When examining a kidney biopsy, pathologists use the term global to mean that the whole glomerulus is involved. For example, global glomerulosclerosis means the whole glomerulus is scarred and not working.
When examining a kidney biopsy, pathologists use the term segmental to mean that just part of the glomerulus is involved. For example, segmental glomerulosclerosis means part of the glomerulus is scarred and not working, but other parts of the glomerulus may still be working normally.
When examining a kidney biopsy, pathologists use the term diffuse to mean that the changes were seen throughout the entire biopsy tissue. For example, diffuse nodular sclerosis means that all the glomeruli in the biopsy show nodular sclerosis.
When examining a kidney biopsy, pathologists use the term focal to mean that the changes were seen in some but not all of the biopsy tissue. For example, focal nodular sclerosis means that some but not all of the glomeruli examined show features of nodular sclerosis. Often the term focal will come with a percentage or quantification, which tells you how much of the tissue is involved.
Interstitial fibrosis is a type of scar that forms in a part of the kidney called the interstitium. Because the interstitium helps hold the millions of nephrons in the kidney together, interstitial fibrosis makes it difficult for the kidney to function normally. Pathologists describe the amount of interstitial fibrosis as a percentage, for example, 5-10% (very minimal interstitial scarring), 10-25% (mild interstitial scarring), 26-50% (moderate interstitial scarring), and 50% or more (severe interstitial scarring). A kidney that shows a high percentage of interstitial fibrosis is less likely to heal over time.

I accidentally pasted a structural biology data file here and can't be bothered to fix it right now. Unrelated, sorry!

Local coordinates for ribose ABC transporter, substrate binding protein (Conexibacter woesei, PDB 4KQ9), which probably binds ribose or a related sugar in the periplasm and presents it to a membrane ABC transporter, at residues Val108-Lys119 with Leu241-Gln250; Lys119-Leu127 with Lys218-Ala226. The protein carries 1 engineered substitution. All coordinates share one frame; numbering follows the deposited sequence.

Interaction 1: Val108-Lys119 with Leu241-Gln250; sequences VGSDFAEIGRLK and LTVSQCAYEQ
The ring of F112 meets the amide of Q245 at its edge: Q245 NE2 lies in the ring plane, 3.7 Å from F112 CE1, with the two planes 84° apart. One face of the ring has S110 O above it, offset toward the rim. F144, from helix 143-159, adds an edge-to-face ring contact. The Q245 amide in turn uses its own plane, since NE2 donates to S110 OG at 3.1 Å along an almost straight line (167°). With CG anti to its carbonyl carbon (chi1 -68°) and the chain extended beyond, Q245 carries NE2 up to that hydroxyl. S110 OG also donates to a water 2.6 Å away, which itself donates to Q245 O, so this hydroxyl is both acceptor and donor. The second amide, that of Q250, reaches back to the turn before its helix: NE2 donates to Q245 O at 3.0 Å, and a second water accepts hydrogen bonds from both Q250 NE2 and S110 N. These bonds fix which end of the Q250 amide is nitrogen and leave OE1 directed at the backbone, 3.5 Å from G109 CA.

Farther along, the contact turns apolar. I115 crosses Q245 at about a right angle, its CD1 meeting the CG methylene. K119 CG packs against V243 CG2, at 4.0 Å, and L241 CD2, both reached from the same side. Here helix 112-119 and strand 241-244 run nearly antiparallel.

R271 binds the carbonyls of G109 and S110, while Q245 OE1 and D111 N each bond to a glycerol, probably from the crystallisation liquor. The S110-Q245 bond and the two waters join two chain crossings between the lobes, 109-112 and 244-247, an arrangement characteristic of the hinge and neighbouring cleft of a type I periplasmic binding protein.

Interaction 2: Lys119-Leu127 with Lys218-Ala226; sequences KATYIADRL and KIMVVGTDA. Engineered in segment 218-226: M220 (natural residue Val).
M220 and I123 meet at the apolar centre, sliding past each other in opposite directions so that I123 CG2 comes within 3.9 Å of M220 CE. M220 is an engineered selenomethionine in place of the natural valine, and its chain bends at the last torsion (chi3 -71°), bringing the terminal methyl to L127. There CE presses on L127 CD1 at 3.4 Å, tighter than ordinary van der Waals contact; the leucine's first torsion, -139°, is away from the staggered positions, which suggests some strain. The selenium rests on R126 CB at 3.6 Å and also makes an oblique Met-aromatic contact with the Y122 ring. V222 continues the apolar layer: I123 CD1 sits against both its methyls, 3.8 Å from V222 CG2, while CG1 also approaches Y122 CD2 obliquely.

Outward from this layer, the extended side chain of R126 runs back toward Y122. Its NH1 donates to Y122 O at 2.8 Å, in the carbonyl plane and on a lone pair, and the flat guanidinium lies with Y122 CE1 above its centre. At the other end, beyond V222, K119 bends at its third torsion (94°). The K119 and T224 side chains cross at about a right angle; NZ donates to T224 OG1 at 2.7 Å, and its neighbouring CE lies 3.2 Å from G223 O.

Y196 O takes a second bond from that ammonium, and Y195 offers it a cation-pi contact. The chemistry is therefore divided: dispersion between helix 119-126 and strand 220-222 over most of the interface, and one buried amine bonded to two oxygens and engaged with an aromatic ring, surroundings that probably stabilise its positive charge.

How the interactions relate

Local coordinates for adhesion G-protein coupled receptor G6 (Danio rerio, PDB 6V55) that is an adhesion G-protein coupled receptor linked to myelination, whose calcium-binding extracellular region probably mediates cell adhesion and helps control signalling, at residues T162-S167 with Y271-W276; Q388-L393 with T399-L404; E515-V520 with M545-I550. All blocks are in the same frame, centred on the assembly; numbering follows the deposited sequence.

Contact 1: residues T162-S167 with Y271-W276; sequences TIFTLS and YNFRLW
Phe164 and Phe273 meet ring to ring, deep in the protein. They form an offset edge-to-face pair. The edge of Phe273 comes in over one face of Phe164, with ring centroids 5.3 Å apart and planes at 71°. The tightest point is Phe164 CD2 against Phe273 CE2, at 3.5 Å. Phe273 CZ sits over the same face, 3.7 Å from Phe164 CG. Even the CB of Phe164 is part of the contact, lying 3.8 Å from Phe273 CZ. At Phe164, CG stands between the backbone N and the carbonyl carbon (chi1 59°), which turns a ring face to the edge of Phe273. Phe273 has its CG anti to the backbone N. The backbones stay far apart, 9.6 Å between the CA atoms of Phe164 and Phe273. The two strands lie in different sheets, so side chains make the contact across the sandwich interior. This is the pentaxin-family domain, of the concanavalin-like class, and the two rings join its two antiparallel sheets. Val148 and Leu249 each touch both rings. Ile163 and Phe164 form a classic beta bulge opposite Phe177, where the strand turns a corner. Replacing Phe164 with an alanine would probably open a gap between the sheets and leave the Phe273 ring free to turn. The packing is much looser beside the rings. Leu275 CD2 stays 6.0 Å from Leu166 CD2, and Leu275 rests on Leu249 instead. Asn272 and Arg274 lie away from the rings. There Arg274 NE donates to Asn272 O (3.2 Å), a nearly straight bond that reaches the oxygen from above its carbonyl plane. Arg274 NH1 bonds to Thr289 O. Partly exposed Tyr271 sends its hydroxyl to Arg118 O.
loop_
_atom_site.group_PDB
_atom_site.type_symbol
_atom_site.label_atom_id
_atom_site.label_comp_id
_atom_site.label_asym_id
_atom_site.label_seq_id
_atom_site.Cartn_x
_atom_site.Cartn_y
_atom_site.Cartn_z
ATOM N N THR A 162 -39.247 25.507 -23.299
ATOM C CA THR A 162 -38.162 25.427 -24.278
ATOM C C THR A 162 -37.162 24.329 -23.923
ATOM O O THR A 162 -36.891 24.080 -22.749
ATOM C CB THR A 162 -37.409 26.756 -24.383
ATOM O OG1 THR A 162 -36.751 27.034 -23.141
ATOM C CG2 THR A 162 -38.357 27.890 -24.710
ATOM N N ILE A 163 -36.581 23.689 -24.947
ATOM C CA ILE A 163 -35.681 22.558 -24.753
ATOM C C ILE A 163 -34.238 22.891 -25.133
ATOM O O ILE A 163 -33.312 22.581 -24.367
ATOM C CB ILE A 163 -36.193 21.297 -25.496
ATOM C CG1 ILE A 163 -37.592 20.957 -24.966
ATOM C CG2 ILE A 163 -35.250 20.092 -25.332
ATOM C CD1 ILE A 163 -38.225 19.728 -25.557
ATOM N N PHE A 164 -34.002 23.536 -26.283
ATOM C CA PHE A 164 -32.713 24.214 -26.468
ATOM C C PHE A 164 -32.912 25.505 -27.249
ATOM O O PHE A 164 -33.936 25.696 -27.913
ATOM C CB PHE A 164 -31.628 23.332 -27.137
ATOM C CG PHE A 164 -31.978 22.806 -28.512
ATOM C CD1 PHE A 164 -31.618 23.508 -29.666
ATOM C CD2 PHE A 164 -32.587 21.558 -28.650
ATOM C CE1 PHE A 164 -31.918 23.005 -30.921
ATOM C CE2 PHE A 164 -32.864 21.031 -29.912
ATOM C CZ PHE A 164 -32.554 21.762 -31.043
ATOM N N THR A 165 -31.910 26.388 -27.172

Tubular atrophy is a term pathologists use to describe scarred or damaged renal tubules. Because the renal tubules are important for moving filtrate out of the glomerulus or glomeruli and making urine, tubular atrophy prevents the glomerulus or glomeruli from functioning normally. Pathologists describe the amount of tubular atrophy as a percentage, for example, 5-10% (very minimal tubular scarring), 10-25% (mild tubular scarring), 26-50% (moderate tubular scarring), and 50% or more (severe tubular scarring). A kidney that shows a high percentage of tubular atrophy is less likely to heal over time.
Hyaline arteriolosclerosis (aka arteriolar hyalinosis) is a type of damage that affects small blood vessels called arterioles. These blood vessels are normally found in the glomerulus where they help regulate the amount of blood that enters the glomerulus. In hyaline arteriolosclerosis proteins normally found in the blood get stuck inside the walls of the arterioles. As a result, the arterioles become stiff and are unable to regulate blood flow into the glomeruli. Hyaline arteriolosclerosis is commonly seen in patients with diabetic nephropathy.
Arterial sclerosis is a type of damage that affects large blood vessels called arteries. Arteries are important because they bring blood to the kidneys. When arterial sclerosis occurs, the kidneys are not able to get enough blood which damages the glomeruli and tubules. Over time, this can lead to poor kidney function.
Diabetic nephropathy is divided into four classes designated I through IV. The earliest and mildest changes are seen in class I while the later and most severe changes are seen in class IV.
In class I diabetic nephropathy, pathologists will see no or minimal changes when the kidney biopsy is examined using a regular light microscope. However, damage can be seen when examining the walls of the small blood vessels in the glomerulus using a special electron microscope. The electron microscope allows pathologists to see very fine details, which are not visible using a regular light microscope.
In class II diabetic nephropathy, pathologists can see changes in the mesangium using a regular light microscope. In this case, the mesangium will show either very mild scarring (Class IIa) or moderate to severe scarring (Class IIb), but no large nodules will be seen.
In class III diabetic nephropathy, pathologists can see changes in the mesangium using a regular light microscope, and the scars have started to form large nodular scars called Kimmelstiel-Wilson lesions.
In class IV diabetic nephropathy, at least 50% of the glomeruli in a kidney biopsy are completely scarred (> 50% global glomerulosclerosis). There are also other characteristic diabetic changes including mesangial scarring, nodular sclerosis, and hyaline arteriolosclerosis.